a higher-fee than the commitment of the honest counterparty. As channel
opener, the attacker has the amplitude of malleating the victim's
commitment such to keep it equal or under revoked feerate.

Then our malicious party broadcast to each base layer public peer one of
the revoked commitment transactions, that way partitioning the network
mempools in 10k subset. Even assuming anchor output a honest LN node won't
be able to confirm the remote commitment through a CPFP, this one failing
to cross subset boundaries, the parent txid being different at each.

Broadcasting the honest commitment transaction will fail, its feerate being
known and malleable it won't RBF already-in-mempool remote commitment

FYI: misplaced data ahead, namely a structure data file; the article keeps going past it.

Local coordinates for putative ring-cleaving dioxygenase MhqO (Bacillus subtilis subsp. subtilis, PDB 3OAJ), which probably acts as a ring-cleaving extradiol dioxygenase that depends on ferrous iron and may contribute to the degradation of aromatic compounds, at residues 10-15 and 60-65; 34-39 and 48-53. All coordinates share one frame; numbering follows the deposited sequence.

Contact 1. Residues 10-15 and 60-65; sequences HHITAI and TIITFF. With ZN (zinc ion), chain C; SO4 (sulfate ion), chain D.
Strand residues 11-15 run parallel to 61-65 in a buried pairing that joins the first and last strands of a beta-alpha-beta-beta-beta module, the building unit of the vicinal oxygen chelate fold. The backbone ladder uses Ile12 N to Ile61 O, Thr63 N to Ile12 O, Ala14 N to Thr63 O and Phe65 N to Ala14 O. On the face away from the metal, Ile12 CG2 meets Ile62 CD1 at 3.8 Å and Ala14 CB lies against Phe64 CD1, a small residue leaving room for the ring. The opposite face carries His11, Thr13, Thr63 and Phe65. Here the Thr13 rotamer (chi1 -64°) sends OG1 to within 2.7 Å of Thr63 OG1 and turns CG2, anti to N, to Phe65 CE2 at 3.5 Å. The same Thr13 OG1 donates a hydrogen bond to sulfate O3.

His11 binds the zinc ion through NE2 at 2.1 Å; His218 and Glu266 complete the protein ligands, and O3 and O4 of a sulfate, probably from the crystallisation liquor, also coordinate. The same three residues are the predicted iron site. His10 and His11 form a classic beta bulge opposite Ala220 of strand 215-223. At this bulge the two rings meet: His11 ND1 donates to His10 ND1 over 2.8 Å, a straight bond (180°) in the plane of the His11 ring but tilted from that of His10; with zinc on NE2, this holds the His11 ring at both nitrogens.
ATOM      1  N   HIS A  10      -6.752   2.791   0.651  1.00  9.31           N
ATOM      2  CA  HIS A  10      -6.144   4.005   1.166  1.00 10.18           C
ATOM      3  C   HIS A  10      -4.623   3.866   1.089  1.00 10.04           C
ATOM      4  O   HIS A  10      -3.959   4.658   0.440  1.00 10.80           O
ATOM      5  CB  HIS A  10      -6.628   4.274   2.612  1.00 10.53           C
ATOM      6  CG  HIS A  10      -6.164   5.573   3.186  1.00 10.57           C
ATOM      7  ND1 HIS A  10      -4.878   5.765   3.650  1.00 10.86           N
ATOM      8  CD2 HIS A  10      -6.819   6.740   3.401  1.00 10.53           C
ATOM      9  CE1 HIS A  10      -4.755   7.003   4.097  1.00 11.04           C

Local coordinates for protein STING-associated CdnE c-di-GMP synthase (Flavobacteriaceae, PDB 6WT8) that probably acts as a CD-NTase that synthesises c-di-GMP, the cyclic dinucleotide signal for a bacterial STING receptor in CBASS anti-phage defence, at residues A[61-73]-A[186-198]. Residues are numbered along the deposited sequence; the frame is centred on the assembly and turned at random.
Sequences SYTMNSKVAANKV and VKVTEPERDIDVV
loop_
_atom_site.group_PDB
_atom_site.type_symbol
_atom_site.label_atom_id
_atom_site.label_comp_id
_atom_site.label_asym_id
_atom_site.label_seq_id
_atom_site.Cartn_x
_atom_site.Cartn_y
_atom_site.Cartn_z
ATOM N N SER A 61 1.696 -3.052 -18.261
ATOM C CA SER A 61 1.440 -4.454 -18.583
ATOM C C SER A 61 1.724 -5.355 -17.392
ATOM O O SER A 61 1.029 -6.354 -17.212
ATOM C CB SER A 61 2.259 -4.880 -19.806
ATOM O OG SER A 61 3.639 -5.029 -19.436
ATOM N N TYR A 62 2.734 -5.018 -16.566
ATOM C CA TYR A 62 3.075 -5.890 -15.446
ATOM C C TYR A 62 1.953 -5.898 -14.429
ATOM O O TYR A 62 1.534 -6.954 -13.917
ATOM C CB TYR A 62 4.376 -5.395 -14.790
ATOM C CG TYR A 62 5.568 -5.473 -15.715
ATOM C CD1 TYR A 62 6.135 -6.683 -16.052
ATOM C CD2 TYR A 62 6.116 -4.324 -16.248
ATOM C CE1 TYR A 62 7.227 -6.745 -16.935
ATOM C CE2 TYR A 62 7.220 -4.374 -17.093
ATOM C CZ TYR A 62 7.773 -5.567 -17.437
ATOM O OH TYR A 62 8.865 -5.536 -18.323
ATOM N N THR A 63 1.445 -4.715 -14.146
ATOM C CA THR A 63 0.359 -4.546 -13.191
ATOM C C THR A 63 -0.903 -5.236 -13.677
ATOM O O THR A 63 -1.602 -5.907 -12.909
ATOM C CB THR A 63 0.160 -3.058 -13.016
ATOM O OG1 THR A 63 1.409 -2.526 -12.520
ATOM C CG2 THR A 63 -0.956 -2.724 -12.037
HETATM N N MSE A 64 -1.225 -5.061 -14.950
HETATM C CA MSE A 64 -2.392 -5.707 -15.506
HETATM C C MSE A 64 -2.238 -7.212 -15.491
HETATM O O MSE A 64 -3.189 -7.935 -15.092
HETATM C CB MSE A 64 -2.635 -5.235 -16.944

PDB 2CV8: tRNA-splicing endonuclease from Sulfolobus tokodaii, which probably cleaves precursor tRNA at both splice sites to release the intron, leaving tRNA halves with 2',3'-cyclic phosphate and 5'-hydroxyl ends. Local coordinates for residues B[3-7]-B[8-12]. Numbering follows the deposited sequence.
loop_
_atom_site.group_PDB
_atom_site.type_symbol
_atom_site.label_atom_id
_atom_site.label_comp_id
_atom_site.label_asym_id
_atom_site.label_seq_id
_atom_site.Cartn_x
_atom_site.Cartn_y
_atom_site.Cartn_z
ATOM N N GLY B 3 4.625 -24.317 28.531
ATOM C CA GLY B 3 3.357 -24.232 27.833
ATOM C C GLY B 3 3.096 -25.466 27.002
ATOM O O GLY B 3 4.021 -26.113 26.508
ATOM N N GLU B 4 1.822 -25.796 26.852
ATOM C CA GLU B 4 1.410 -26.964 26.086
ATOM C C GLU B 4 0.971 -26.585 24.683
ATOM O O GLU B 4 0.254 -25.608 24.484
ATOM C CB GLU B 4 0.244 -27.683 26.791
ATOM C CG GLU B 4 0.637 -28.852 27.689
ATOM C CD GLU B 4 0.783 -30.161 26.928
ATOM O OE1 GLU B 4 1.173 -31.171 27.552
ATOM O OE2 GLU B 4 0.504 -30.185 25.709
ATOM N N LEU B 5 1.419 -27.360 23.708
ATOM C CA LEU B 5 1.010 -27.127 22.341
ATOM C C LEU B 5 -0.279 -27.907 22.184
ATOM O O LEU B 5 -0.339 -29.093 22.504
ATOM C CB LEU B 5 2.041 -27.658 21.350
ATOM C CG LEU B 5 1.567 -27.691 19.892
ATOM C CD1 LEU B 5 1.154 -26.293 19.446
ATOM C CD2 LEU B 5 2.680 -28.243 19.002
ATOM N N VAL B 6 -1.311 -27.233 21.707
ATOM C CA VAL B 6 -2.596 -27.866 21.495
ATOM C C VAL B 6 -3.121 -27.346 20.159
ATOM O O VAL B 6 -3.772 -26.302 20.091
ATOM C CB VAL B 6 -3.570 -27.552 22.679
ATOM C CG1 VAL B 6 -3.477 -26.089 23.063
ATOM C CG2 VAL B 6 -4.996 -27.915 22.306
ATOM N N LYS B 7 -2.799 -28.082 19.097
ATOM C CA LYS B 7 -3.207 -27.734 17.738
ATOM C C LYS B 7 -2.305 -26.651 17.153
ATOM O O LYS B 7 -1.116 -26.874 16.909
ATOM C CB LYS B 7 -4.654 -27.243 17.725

transactions. This prevents an honest party to timely timeout an outgoing
HTLC or an incoming HTLC.

This scenario does bear a low-risk to the attacker, is easy to execute and
has a likely double-digit rate of success once you tune feerate
malleability. You assume mempools partitions but not any network topologies
discovery. We underscore there is no current p2p/mempool mechanism to learn
about conflicting transactions, even learning about near-topology conflicts
don't guarantee you that a propagation path is uniform to make your CPFP

### Scenario 2b) Previous-Latest Commitment Transaction Pinning

A variant of commitment-tx pinning is to rely only on valid commitment
transactions. Channel update sequence not being atomic, you can legally own
2 valid commitment transactions. An attacker can successfully map a
LN-node's full-node and such, announce one of them and the other one to the
rest of the network. A honest peer will fail to leverage the `to_remote`
anchor output as its CPFP won't propagate again over network mempools

This scenario doesn't bear a risk to the attacker, is medium to execute and
has a likely double-digit rate of success. You assume mempools partitions